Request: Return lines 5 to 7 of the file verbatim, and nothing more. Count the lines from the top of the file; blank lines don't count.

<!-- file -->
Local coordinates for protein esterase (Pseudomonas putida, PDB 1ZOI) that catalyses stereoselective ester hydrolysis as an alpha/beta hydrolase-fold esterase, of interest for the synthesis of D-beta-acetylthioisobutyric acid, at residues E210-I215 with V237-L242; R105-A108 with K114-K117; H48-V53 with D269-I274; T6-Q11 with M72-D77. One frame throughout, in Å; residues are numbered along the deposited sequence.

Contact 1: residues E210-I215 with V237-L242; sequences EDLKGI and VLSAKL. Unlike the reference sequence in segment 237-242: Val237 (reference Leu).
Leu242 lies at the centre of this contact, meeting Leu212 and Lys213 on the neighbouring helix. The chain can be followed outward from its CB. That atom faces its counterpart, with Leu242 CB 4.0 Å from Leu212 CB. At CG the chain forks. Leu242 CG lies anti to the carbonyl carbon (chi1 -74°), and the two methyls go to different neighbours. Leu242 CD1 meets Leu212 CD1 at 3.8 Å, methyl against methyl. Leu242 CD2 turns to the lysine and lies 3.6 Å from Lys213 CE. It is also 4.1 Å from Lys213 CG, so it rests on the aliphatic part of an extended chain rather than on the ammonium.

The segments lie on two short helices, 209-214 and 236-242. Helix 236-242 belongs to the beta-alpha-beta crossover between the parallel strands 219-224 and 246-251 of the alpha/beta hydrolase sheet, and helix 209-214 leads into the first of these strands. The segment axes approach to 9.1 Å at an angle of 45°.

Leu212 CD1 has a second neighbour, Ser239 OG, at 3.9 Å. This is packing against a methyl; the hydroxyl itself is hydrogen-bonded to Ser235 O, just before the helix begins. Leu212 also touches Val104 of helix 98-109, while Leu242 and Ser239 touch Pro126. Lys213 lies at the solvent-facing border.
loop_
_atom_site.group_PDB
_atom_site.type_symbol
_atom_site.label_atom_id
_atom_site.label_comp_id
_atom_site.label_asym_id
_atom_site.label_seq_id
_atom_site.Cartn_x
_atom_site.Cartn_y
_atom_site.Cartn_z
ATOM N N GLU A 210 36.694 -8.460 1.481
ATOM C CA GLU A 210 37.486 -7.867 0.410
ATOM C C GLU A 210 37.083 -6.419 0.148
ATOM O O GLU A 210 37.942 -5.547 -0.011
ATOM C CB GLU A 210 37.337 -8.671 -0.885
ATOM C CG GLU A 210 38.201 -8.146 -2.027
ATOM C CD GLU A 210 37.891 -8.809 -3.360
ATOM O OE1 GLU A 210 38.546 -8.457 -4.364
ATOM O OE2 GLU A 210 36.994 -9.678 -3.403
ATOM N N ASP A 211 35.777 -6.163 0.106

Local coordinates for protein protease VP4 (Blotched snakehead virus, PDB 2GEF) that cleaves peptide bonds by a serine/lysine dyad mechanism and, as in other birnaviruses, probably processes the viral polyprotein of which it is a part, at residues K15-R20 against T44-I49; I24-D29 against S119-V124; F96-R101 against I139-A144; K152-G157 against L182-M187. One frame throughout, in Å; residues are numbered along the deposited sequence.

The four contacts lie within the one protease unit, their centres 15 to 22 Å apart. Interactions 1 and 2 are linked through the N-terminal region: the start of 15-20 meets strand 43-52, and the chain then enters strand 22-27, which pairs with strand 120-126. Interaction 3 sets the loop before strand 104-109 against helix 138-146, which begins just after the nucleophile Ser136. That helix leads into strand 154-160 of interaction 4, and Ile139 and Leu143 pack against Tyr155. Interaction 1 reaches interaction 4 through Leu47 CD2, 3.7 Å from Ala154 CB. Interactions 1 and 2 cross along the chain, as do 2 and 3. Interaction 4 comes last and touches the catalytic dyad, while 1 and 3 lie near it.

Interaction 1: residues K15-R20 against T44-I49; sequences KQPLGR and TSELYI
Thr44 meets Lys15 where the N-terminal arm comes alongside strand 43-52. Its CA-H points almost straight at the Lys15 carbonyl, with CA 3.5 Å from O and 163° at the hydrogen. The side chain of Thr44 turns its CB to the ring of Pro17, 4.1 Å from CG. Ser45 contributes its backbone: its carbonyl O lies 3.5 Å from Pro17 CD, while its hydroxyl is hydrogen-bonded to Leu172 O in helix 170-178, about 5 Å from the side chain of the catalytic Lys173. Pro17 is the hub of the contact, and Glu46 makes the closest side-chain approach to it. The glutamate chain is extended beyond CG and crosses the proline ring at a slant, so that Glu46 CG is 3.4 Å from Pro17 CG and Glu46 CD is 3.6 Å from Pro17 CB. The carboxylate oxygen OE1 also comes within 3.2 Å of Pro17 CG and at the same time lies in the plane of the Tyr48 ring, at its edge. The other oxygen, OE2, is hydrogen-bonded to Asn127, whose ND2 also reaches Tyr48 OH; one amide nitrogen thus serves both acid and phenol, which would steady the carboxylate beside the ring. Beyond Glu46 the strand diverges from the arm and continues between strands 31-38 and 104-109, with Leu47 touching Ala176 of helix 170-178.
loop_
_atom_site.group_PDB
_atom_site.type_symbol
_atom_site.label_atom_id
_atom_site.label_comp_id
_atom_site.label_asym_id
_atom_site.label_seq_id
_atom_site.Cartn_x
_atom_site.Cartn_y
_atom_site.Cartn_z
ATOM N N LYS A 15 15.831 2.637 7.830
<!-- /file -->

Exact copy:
Leu212 CD1 has a second neighbour, Ser239 OG, at 3.9 Å. This is packing against a methyl; the hydroxyl itself is hydrogen-bonded to Ser235 O, just before the helix begins. Leu212 also touches Val104 of helix 98-109, while Leu242 and Ser239 touch Pro126. Lys213 lies at the solvent-facing border.
loop_
_atom_site.group_PDB